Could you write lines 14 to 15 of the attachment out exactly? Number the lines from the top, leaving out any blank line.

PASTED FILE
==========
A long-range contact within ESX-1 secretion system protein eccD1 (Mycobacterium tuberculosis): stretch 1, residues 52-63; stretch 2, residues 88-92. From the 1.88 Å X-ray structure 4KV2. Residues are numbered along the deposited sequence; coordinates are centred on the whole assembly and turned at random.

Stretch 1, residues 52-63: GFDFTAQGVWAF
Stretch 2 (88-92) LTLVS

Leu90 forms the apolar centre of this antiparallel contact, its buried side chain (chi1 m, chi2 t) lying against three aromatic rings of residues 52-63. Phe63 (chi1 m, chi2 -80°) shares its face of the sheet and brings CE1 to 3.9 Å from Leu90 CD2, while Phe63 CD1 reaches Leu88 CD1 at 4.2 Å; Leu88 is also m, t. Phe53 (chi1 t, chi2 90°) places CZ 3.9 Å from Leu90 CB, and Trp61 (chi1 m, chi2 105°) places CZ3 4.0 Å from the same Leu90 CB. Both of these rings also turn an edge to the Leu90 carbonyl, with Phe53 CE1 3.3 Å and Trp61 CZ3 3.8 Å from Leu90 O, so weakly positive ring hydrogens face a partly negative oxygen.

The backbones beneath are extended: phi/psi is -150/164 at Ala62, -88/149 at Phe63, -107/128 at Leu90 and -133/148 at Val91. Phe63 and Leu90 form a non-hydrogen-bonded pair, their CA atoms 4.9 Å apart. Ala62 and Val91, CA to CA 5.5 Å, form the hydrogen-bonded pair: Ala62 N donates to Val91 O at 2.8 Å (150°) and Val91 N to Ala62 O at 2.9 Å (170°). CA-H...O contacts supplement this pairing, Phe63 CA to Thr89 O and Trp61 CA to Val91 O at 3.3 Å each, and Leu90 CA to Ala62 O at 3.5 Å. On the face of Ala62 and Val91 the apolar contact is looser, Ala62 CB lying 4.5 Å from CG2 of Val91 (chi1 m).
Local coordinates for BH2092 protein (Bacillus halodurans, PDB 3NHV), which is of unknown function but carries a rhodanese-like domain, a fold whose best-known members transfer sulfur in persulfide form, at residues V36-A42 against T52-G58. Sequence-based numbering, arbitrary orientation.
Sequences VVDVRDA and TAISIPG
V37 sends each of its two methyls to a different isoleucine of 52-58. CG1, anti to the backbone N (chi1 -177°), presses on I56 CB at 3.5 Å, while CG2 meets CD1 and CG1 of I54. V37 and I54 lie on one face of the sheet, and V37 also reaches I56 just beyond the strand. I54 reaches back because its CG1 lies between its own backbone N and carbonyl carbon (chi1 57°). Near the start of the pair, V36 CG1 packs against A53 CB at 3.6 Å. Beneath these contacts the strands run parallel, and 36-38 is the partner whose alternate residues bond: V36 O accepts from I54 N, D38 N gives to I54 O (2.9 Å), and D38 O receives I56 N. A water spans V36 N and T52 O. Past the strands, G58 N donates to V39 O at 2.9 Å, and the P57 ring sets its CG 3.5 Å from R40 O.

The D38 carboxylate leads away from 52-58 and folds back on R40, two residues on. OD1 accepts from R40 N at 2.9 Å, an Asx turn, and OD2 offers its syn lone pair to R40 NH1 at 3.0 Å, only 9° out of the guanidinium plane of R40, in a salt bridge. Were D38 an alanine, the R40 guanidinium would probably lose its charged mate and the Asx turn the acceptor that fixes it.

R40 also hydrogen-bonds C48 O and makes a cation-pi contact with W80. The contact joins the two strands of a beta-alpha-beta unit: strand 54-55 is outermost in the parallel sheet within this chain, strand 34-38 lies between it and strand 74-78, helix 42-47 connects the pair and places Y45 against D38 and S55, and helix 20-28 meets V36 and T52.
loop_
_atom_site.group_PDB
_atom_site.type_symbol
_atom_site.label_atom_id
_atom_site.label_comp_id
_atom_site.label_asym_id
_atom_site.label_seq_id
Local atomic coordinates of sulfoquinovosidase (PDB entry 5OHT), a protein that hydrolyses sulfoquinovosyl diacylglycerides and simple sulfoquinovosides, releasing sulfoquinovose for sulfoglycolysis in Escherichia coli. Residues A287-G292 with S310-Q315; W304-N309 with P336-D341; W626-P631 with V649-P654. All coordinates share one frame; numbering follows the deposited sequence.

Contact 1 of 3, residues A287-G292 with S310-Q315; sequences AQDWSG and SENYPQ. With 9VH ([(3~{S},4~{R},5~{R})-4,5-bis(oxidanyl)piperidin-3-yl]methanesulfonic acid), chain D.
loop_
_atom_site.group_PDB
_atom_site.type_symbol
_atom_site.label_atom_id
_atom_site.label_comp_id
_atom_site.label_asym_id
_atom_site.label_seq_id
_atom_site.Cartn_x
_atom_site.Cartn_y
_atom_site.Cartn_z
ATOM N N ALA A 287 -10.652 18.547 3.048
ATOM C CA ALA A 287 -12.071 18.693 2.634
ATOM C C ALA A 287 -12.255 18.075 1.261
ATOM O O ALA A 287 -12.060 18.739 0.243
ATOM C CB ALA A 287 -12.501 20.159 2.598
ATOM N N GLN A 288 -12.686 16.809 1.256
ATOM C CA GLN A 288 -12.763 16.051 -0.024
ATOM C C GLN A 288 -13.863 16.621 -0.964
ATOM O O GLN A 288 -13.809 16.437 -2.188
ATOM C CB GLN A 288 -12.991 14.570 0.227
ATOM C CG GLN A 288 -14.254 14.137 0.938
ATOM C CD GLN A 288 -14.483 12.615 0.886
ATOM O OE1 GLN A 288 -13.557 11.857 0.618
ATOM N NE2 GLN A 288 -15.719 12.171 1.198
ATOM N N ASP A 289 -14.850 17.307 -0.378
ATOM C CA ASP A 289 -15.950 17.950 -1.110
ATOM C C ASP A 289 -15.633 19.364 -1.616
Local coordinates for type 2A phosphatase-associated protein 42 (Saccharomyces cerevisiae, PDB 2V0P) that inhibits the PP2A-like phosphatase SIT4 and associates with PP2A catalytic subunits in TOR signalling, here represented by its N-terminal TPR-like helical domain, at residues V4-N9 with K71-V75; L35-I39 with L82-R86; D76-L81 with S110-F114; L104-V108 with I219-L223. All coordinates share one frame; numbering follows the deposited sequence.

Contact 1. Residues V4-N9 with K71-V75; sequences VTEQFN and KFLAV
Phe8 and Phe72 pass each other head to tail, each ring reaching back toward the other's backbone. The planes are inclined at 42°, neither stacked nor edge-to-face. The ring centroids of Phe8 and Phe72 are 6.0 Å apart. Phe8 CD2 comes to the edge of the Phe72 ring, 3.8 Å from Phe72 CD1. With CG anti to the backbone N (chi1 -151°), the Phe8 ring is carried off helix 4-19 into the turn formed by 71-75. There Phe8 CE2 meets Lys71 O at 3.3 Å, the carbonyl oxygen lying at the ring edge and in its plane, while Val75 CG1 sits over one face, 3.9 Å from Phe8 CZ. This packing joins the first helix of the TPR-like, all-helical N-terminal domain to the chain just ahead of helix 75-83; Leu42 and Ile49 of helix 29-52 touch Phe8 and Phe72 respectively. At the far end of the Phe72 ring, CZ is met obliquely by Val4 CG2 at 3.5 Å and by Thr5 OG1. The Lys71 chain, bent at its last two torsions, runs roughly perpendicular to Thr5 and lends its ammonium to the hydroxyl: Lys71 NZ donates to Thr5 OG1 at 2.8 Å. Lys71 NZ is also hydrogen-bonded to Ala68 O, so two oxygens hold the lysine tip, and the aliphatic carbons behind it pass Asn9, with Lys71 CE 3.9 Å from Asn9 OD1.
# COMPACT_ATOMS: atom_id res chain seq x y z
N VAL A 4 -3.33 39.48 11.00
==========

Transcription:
_atom_site.label_atom_id
_atom_site.label_comp_id